I can not find any information relating to the cause of spontaneous iris melanosis in cats, either. This is usually a condition affecting one (but may affect both) eyes of cats. It starts out as small pigmented areas on the iris that eventually spread and cover the whole iris or large portions of it. Due to the possibility of iris pigmentation from uveitis and from melanoma (cancer) it is important to have your vet check the eye periodically. It is usually OK just to make sure this gets done on the yearly physical exam visits but if there are any obvious changes like a visible tumor (a lump or noticeable thickening of the iris) or clouding of the eye it is best to get it checked immediately.
See our overview of Spontaneous Iris Melanosis
My male desexed cat of age 7 has had an allergy in his eyes now now and then. I have had my Vet come and tend to him and he has had a course of treatments. The third eye lid becomes so swollen,itchy, runnny and red. He is in a lot of discomfort. My vet can not work out the cause he seems to think it may be linked to an Allergy. I live in a unit with a balcony with plants - now I have 2 Jasmin Potatoe vines, 1 Norlfolk Pine tree, 3 Madonna Lillys, 1 Boston Fern, 1 Umberella tree, 1 Asparagus Fern and 2 Golden Canes. Now some of the plants are new and my cat has had this problem beofre the new plants; however, I have grown my cat a tub of Wheat Grass, he loves the grass and is always chewing it. Is it possible that this is the cause. He puts his face right into the pot to chew on the grass what if it accidently goes into his eye either one and causes an alergy or would it be the scratching onto the eye that causes the irritation, but why so severe. He had to have cortazone zone injections to ease the pain. Please help me I am at a loss nobody seems to know if it is so. A gardiner actually said this may be so. The allergy did seem to come after the Wheat Grass was grown for him. If this is so can you please suggest to me what else can I grow for him which is just as nutritious and safe. One more thing I burn scent oils usually lavendar, rose, frangapenny etc.. could they cause eye irritations. Thankfully yours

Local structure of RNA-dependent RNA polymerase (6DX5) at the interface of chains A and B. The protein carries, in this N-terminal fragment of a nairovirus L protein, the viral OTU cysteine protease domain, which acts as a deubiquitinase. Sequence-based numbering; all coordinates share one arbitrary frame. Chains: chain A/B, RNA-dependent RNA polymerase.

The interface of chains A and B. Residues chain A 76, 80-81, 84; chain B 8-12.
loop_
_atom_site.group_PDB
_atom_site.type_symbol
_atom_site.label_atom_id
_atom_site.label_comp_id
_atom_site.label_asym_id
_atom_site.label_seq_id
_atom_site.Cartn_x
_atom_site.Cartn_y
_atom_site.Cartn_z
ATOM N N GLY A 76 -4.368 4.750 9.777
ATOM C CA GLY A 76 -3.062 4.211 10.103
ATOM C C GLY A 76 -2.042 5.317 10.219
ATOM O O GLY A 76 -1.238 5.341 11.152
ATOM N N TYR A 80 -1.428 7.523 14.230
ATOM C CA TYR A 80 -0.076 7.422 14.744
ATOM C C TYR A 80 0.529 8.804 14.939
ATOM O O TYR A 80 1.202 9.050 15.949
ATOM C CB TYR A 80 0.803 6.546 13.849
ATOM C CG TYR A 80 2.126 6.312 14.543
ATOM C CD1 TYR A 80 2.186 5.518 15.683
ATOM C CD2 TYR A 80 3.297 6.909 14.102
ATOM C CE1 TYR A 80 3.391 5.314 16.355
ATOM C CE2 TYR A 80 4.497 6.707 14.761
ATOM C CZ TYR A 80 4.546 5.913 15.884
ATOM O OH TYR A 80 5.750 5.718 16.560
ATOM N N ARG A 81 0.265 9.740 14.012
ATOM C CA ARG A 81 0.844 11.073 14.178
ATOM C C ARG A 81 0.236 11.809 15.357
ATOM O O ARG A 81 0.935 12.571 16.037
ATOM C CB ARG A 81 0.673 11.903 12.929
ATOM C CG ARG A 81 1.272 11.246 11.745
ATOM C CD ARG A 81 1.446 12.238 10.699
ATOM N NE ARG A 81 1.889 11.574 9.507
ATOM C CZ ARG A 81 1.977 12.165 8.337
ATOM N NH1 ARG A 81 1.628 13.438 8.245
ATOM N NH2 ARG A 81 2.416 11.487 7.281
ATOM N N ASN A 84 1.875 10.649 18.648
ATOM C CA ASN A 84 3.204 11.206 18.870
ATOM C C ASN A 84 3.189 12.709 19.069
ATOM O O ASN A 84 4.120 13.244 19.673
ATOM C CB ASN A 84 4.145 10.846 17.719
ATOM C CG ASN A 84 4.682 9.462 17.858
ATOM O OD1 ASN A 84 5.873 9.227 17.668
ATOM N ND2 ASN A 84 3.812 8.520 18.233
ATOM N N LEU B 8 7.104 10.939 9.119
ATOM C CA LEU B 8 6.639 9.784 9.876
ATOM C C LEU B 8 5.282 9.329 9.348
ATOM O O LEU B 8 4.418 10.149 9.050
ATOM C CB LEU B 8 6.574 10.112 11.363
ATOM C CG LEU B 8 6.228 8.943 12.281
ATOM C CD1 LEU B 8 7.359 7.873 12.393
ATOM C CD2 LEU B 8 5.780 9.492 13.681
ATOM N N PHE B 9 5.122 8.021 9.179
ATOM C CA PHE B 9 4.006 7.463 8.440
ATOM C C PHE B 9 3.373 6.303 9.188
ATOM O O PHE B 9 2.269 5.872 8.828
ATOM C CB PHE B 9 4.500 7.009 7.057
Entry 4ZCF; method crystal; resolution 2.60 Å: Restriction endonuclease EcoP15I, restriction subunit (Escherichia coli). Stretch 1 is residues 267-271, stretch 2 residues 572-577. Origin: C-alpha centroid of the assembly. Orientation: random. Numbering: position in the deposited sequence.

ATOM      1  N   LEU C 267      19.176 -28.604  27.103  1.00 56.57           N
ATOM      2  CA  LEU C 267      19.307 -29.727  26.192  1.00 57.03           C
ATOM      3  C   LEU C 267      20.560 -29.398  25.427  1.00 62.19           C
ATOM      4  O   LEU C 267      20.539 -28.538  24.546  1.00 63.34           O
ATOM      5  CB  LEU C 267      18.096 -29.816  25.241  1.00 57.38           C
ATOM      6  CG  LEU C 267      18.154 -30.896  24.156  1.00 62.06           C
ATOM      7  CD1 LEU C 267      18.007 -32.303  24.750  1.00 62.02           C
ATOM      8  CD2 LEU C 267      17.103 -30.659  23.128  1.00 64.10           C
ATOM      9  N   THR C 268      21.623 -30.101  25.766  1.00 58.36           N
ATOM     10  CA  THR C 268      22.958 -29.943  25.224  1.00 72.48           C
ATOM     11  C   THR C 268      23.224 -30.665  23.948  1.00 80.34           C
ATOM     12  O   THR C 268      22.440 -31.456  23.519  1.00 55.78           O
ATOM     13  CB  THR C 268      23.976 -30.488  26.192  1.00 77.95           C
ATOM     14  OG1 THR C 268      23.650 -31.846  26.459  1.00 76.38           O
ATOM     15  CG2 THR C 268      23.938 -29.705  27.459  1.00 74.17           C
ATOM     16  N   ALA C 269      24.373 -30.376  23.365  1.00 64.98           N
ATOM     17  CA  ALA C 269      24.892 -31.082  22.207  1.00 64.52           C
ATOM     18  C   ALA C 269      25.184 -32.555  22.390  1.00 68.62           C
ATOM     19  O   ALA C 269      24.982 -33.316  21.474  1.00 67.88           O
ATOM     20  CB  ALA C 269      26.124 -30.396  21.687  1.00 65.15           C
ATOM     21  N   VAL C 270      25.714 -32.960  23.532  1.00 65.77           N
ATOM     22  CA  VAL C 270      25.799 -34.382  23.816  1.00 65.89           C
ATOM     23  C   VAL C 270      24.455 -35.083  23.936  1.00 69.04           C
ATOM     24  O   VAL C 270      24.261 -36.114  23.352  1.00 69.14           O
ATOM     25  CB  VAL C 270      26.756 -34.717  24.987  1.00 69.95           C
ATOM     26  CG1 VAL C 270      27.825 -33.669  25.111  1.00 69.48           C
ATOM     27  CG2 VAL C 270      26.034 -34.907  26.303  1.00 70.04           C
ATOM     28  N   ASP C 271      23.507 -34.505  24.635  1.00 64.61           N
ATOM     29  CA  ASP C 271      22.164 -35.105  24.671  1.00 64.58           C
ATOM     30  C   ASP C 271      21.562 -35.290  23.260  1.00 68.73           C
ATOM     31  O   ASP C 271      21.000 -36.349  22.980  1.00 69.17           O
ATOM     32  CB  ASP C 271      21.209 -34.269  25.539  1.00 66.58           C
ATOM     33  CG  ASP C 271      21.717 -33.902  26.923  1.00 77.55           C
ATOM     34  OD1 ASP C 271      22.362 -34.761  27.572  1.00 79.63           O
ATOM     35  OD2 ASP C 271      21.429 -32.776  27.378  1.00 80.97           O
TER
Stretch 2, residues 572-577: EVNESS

Allergies can occur in cats and it is possible that an allergy is the problem. Allergy testing can be done in cats but is usually done by veterinary allergists or dermatologists (at least here in the U.S.) because keeping the necessary allergenic compounds to test with is usually too expensive. There may be more accessibility to allergy testing in city veterinary practices since they have larger caseloads.
By far the most common cause of recurrent or , including conjunctivitis, in cats, is feline herpesvirus infection. Many vets find themselves treating chronic conjunctivitis without any success and often are reluctant to consider herpesvirus. I can't tell you why that is except that everyone likes to find something they can treat and herpes is hard to treat. It sometimes responds to l-lysine administration (250 to 500mg once a day). If anti-viral eye drops are available in Australia they can be very helpful. It is worth asking your vet about this possibility.
Is a very dilute solution of Boracic Acid [NOT BORIC](1 teaspoon to about a pint/half litre) useful as an eye-bath for relieving low level eye irritations in cats? As you probably know it is the basis of many 'human' eye baths, but many things don't transfer from humans to cats. I ask this because cats do get many minor eye problems, and I have concerns about continuosly administering creams with antibiotics and cortisone....I notice that there are many 'eye' questions being asked, and just wondered if this might be a useful general first-aid, symptom relieving measure?
All of the texts I have refer to boric acid solutions, which have been used for their antibacterial effect in humans and in dogs. In dogs, repeated use is reported to lead to sensitivity to the boric acid solution and eye inflammation. I have not seen any reference to the use of boric acid solutions in cats and do not know if there is a similar problem in them.
One current theory is that most of the conjunctivitis, red-eye type problems in cats are caused by chronic herpesvirus infection. The rhinotracheitis virus of cats is a herpesvirus. It may be helpful to use l-lysine orally in cats with chronic eye problems due to this, as it interferes with virus replication. When eye medications are necessary anti-viral drops may be more effective if they are available to you. If not, using an antibiotic drop or ointment containing tetracylcine may help since the other common cause of eye irritation in cats is chlamydidosis, which responds best to tetracylcines.
Check out some helpful tips on Eye Cleaning for Cats